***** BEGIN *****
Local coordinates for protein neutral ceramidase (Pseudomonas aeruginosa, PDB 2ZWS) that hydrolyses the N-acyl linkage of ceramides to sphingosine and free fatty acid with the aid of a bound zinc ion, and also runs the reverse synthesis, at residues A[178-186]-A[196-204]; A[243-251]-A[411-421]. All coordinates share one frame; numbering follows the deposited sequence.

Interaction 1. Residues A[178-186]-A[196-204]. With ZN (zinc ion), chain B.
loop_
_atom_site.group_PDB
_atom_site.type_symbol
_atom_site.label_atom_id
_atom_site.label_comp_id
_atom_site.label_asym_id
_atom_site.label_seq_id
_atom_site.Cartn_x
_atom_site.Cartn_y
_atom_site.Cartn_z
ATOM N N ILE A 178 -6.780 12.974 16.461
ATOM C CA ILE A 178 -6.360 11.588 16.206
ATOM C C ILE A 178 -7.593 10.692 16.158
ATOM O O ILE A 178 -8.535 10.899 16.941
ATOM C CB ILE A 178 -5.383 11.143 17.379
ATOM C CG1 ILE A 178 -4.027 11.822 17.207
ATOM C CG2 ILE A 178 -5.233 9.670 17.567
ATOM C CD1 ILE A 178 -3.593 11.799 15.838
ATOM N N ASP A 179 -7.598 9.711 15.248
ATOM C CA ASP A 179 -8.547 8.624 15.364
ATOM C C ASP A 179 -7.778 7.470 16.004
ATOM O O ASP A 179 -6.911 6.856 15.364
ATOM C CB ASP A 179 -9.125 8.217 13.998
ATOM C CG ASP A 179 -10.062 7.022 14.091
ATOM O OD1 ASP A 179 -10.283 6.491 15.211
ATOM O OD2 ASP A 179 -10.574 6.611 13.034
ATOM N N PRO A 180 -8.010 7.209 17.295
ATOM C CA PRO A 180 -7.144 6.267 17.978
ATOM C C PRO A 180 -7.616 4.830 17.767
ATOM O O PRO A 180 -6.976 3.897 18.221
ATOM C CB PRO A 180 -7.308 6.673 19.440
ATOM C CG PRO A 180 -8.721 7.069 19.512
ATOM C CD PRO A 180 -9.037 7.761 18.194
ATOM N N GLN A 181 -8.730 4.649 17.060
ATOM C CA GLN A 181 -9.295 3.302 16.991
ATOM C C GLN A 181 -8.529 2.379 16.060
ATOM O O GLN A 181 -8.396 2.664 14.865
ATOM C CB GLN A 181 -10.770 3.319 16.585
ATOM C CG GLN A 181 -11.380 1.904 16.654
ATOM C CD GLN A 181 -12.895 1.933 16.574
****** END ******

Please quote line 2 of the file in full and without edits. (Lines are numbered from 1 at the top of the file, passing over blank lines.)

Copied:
Interaction 1. Residues A[178-186]-A[196-204]. With ZN (zinc ion), chain B.